James Hartzell, a longtime advertising copywriter at Cambell Ewald in Detroit, died on Saturday. Hartzell will be most well known for coming up with the phrase "baseball, hot dogs, apple pie and Chevrolet" in 1974. The campaign Chevy rolled out later that year dug into the mid-'70s yearning for all things Americana and quickly gained a place in the canon of American creativity.
Being GM, the song was immediately badge-engineered for international consumption; The Australian version sported the lyrics "We love football, meat pies, kangaroos and Holden cars," and a South African radio song touted "braaivleis, rugby, sunny skies and Chevrolet."
Yet with 35 years of perspective, these ads now look less persuasive than they do foreboding. They mark the zenith of GM and old Detroit's prowess; as GM would sell two of every five new vehicles bought in the United States in 1975, the vehicles sprinkled amongst the oddly hyperactive actors in the ads comprise some of the worst ever to roll off GM's assembly lines. About two years after these aired, I had one of my earliest automotive experiences: watching my brother fix his Chevy Vega for a trip to the state fair by tying the rusting radiator to the rusting frame with bailing twine. Millions of Americans would sample choked-off engines, overweight bodies and poor build quality and start to wonder about how those perky little Honda CVCCs might perform.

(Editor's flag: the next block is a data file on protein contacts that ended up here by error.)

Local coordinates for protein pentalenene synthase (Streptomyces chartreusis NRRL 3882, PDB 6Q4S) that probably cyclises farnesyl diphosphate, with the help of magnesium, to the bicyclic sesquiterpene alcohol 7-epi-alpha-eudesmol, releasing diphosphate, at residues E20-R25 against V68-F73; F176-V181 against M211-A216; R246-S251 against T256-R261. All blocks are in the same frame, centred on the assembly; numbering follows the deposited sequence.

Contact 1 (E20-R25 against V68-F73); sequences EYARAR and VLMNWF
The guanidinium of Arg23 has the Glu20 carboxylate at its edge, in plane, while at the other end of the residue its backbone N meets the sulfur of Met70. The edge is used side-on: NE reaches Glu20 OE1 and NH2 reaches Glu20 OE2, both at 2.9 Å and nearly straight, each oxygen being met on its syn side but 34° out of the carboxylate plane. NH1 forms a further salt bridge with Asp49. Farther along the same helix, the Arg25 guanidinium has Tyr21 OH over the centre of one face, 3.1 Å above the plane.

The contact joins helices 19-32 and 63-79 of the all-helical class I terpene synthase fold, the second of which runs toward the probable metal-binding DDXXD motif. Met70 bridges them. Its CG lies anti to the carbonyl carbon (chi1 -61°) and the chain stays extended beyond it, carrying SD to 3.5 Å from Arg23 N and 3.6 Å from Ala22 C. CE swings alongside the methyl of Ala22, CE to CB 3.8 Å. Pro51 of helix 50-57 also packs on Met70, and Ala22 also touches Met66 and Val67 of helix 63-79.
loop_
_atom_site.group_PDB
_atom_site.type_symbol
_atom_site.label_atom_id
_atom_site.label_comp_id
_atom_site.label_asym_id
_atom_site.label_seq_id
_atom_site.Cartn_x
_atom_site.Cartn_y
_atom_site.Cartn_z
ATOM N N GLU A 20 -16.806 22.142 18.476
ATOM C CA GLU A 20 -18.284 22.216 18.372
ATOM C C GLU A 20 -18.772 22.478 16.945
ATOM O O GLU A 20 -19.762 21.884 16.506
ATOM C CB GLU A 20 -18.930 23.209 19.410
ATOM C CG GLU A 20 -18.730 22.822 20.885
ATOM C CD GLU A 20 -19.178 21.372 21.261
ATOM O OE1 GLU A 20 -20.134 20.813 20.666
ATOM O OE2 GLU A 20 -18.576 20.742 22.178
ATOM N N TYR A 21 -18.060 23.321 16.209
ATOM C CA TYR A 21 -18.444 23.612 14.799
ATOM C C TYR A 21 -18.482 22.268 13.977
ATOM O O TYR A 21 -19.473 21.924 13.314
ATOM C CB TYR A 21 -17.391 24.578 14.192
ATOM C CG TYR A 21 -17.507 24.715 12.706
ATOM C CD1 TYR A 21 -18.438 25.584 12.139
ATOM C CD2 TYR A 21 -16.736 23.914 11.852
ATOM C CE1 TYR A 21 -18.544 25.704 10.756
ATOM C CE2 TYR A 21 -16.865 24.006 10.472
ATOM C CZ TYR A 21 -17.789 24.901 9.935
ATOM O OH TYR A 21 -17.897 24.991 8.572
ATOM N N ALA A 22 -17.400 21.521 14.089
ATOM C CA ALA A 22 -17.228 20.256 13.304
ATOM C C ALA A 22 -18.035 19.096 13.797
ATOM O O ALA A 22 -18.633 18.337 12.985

Much of Chevy's sales attempts ever since have aimed for that same sweet spot, with several successful hits but many misses. Campbell-Ewald even revived the song for this 2006 refresh, where the laws of diminishing returns kicks in, heralded by the four horsemen of the dorkpocalypse above.
Any more modern version of the Chevy song would have to start with "football, cheesesteaks, cupcakes and Toyota." Chevy's claim to all things American was written down with the rest of GM's long-held assets in its bankruptcy, to a point where trying to cash it in now would generate more of the political protest that GM wants to avoid.
And despite attempts by other automakers to grab a slice of that apple pie for themselves, the industry has grown beyond nationality. George Washington looks dashing as hell behind the wheel of a Dodge Challenger — but he might be confused when you explain it's a Canadian-built coupe with German-designed components and a Mexican-built engine assembled by an Italian-managed company.
After decades of strip mining for nostalgia, Americans generally find the future far more fascinating and urgent than some over-imagined past. My family made it to the state fair in that Chevy Vega, but I'd rather not go back the same way.
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